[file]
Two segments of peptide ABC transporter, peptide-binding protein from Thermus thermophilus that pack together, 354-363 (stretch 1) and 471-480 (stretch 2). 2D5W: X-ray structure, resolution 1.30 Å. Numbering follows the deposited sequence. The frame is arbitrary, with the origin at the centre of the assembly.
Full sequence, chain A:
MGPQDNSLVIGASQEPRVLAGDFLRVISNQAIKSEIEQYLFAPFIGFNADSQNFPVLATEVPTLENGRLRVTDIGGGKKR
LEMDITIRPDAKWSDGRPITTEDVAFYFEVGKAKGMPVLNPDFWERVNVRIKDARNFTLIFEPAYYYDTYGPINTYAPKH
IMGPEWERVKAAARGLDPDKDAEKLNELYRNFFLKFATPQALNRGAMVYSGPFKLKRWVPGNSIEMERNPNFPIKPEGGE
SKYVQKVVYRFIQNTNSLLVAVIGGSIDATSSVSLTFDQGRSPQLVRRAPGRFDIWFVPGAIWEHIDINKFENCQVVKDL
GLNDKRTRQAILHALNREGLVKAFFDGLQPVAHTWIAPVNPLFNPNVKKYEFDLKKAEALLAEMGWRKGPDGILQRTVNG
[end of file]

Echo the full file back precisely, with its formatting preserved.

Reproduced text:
Two segments of peptide ABC transporter, peptide-binding protein from Thermus thermophilus that pack together, 354-363 (stretch 1) and 471-480 (stretch 2). 2D5W: X-ray structure, resolution 1.30 Å. Numbering follows the deposited sequence. The frame is arbitrary, with the origin at the centre of the assembly.
Full sequence, chain A:
MGPQDNSLVIGASQEPRVLAGDFLRVISNQAIKSEIEQYLFAPFIGFNADSQNFPVLATEVPTLENGRLRVTDIGGGKKR
LEMDITIRPDAKWSDGRPITTEDVAFYFEVGKAKGMPVLNPDFWERVNVRIKDARNFTLIFEPAYYYDTYGPINTYAPKH
IMGPEWERVKAAARGLDPDKDAEKLNELYRNFFLKFATPQALNRGAMVYSGPFKLKRWVPGNSIEMERNPNFPIKPEGGE
SKYVQKVVYRFIQNTNSLLVAVIGGSIDATSSVSLTFDQGRSPQLVRRAPGRFDIWFVPGAIWEHIDINKFENCQVVKDL
GLNDKRTRQAILHALNREGLVKAFFDGLQPVAHTWIAPVNPLFNPNVKKYEFDLKKAEALLAEMGWRKGPDGILQRTVNG